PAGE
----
A number of bills have been proposed in attempt to tackle Utah’s dire pollution problem, but some lawmakers argue the only bill passed thus far could be a step in the wrong direction when it comes to cleaning up Utah’s air.
Currently, clean-air vehicles are permitted in Utah’s High Occupancy Vehicle lanes with the one-time purchase of a $10 “C decal.” HB23, passed with bipartisan support, will set a cap on the number of these “green” vehicles permitted in HOV lanes, limiting the count to 6,000 in attempt to reduce traffic and preserve the official intent of the lanes, which is an incentive to carpool.
Organizations like the Alliance for a Better Utah feel strongly the bill will have a negative effect on Utah’s already dismal air quality by removing motivation for Utah citizens to purchase “green” cars.
A statement released by the Alliance for a Better Utah reads, “Clean air remains a priority among Utahns. Our state legislators need to consider the collateral damage that even simple bills like HB23 have on our ability to breathe clean air. State legislators should be encouraging the use of clean air technology, not penalizing it.”
Utah drivers of hybrid cars, like Genene Cluff of Midway, agree.
“Obviously a hybrid is more money, and I really think that if people are willing to pay a little more for their vehicle to help out our environment they should be rewarded in some way,” Cluff said. “The HOV lane is definitely a reward, and if they limit or take that away, then that really diminishes the incentive therein.”
Maryann Martindale, executive director of the Alliance for a Better Utah, said she has yet to see a bill that has been proposed in a proactive attempt to fix Utah’s pollution problem. Instead, HB23 and SB 191, which raises speed limits on major highways, have been brought to the table, both of which could worsen air quality. Martindale called these bills “counterproductive to the need to try to do something for clean air.”
Martindale said she did not have reason to believe that Utah legislators had even considered the air damage HB23 could bring with it.
“I don’t think they even reviewed the air quality component to this,” she said.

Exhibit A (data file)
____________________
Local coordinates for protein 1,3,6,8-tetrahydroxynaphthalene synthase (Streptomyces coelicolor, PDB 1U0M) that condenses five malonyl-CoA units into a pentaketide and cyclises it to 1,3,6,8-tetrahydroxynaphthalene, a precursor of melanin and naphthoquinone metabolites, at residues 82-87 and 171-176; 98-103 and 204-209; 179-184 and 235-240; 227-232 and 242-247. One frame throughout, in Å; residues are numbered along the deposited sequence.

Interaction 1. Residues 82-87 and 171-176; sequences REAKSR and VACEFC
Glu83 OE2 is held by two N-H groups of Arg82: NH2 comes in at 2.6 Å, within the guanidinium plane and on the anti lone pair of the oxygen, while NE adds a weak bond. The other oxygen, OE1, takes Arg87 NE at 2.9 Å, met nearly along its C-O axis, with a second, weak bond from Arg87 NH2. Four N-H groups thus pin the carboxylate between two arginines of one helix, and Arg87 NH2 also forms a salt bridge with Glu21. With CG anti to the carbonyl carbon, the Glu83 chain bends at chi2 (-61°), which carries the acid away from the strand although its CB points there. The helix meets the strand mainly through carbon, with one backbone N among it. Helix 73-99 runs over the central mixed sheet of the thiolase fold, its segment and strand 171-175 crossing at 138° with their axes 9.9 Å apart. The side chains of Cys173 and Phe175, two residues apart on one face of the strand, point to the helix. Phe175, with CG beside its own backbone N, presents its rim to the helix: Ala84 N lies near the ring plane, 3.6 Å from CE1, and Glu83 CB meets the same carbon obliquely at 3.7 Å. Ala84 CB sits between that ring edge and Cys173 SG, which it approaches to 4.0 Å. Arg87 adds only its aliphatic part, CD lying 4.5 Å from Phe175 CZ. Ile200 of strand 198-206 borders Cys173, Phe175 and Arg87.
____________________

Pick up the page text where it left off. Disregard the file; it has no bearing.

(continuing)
The bill’s sponsor, Rep. Stephen Handy, R-Layton, said the Utah Department of Transportation asked him to promote the bill in an effort to prevent overcrowding in HOV lanes, which were originally designed to accommodate carpooling. He explained that contributing to Utah’s pollution was in no way the intention of the bill.
“The bill has nothing to do with the state not wanting to promote the driving of clean-fuel vehicles. We want as many of those as we can,” Hardy said.
Hardy explained that while UDOT already monitors the number of regular vehicles with purchased passes for the HOV lane by adjusting transponder prices, it has no control over how many clean-air vehicles occupy the lanes. This bill, according to Hardy, is an attempt to develop a similar measure of “green” vehicles. Currently, there are 4,600 registered clean-air vehicles using Utah’s HOV lanes, with about 80 more coming in each month. The 6,000 cap, when reached, would provide an opportunity for UDOT to reevaluate whether “green” vehicles should be permitted in the lanes at all.
“They’re trying to balance it back and forth to achieve the integrity of the lanes for which they were built, which is carpooling,” Hardy said.
But instead of limiting the clean-air vehicles, Martindale said the number of purchased HOV passes should be limited by legislators.
“They’re turning their backs on cars that are actually helping the environment and giving them this perk of driving in this lane in favor of all of these single-driving cars, which very many of them could easily be SUVs just because they purchased a permit to drive,” she said. “We think that’s the wrong approach to it.”